be attached to the heart shape, which I use for many of my plushie faces. Take those two
black felt circles and decide where you want the eyes to be placed in relation to the nose,
which we’ll be stitching on later. Then, using a needle and some black thread, whipstitch
each eye to the heart shaped face. For these, start your needle going up from the back of
the heart so the knots stay on that back side. It looks similar to the whipstitch we did
on the nose earlier, but the motion changes a little when we’re adding a flat appliqué
like this. Once both of those eyes are secure, flip the piece over and tie two knots onto
one of the threads on the back and trim the end. To add highlights to the eyes, thread and
knot some white embroidery floss and embroider a french knot onto the upper inside corner
of each eye. These are a little tricky and can take some practice tries, but like before,
I’m adding a more detailed tutorial for that to the video description. Poke the needle
up from the back where you want the knot to go and pull it tight. Wrap the thread around
the needle twice, close to the fabric, then without unlooping the thread, push the needle
back down pretty close to where it came up and carefully pull it so the wrapped
thread eventually makes a little knot right up against the fabric. Repeat this on the
other eye, then tie a knot on the back in the same way we were doing earlier to secure
it. Now, gather all of the pieces because we’re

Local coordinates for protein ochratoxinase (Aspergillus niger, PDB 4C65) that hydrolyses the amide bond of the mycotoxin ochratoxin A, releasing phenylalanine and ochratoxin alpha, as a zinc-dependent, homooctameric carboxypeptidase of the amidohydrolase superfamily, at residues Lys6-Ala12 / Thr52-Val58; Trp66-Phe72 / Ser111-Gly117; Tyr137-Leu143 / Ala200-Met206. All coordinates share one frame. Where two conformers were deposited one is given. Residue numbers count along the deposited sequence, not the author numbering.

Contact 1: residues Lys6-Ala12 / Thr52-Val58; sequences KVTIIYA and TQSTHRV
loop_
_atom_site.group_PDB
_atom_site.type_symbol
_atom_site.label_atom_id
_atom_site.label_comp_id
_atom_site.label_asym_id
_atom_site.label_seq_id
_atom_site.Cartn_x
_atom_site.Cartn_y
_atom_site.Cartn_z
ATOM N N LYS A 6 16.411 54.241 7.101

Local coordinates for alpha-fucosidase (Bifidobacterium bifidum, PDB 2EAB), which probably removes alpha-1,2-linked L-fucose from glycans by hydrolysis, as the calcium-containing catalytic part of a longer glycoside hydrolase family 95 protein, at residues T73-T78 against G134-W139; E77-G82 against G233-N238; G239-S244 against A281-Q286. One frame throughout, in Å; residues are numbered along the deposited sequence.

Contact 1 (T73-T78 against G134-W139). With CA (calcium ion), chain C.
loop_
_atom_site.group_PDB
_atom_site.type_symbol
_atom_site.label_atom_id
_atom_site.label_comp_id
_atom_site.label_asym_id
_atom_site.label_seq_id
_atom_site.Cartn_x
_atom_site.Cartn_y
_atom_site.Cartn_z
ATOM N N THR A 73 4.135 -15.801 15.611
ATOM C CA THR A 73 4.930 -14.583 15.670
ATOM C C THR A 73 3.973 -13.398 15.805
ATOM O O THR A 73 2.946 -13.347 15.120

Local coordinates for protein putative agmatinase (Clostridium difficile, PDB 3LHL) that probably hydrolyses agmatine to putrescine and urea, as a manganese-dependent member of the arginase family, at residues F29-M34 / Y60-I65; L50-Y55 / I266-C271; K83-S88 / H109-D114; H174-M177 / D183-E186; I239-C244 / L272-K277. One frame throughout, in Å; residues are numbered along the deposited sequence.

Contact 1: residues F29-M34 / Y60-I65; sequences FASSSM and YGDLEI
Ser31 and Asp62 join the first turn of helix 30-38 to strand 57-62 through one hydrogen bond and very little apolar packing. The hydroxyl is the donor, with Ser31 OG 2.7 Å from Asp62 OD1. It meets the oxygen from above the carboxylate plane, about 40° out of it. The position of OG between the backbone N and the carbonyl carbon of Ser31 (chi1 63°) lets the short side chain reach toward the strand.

ready to attach them all together! Start by pinning the paws to either side of the pocket
and whipstitch each one in place. For this one, start the knot under the paw so it gets
hidden between the paw and the front of the body shape and stitch all the way around. To secure this kind of appliqué when you
get back around to where you started, use your needle to grab that first stitch, pull
until you get a small loop in the thread, and put the needle through that loop before
you pull it tight – this will give you a small knot along the edge and you can hide the excess
thread by pushing it into the plushie and snipping off the excess over here so it gets
lost inside. Then you can start on the other paw! When
you’re sewing on the claws, make sure that you don’t stitch the pocket shut if they
overlap with the pocket like mine do. Just make a shallower stitch and check occasionally
to make sure the pocket still opens. Tie it off at the end, and look how cute this is!
The pocket takes a fair bit of work but I think it gives it so much personality. Next, put the face where you want it to go